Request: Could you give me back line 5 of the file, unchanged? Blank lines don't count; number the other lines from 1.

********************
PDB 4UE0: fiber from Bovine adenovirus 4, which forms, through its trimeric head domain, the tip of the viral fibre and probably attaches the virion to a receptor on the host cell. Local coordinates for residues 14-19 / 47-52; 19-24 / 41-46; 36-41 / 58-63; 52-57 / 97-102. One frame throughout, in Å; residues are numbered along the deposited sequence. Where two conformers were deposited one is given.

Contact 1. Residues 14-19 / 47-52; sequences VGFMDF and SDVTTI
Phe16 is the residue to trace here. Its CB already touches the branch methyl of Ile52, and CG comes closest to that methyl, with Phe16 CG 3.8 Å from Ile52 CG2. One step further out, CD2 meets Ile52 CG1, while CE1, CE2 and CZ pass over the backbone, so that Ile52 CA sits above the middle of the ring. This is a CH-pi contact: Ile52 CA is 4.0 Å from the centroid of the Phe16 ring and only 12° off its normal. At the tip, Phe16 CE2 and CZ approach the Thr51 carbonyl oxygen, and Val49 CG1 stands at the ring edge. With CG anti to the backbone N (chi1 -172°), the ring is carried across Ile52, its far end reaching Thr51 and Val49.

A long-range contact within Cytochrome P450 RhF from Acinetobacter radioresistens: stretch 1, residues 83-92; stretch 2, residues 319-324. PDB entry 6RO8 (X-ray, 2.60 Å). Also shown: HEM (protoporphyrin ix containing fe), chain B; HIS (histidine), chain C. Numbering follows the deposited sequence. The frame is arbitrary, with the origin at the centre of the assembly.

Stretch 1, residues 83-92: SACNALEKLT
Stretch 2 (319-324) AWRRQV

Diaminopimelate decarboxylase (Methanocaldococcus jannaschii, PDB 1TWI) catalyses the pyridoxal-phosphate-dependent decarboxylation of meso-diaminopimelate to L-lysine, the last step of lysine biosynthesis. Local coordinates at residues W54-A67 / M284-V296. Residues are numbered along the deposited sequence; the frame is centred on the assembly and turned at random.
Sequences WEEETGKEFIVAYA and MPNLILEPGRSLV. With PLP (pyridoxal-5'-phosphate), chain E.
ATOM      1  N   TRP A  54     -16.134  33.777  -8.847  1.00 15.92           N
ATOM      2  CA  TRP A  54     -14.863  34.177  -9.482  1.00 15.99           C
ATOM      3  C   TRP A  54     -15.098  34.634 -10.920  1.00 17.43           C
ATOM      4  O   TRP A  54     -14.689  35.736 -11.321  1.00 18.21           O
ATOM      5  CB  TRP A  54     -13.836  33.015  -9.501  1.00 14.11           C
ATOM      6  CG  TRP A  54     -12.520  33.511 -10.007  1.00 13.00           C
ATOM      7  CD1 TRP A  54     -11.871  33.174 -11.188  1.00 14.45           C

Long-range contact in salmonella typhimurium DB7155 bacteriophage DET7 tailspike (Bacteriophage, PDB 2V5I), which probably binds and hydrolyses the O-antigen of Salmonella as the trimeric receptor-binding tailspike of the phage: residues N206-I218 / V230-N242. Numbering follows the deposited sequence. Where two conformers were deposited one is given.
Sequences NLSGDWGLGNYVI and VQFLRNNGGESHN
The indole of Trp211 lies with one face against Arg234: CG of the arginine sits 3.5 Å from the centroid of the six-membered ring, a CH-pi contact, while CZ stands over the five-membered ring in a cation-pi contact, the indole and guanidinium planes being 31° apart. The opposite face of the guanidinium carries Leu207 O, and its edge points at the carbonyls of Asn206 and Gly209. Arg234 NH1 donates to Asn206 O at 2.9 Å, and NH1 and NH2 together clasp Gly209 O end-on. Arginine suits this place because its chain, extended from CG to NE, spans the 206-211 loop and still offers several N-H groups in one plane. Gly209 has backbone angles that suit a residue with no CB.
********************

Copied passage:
Stretch 1, residues 83-92: SACNALEKLT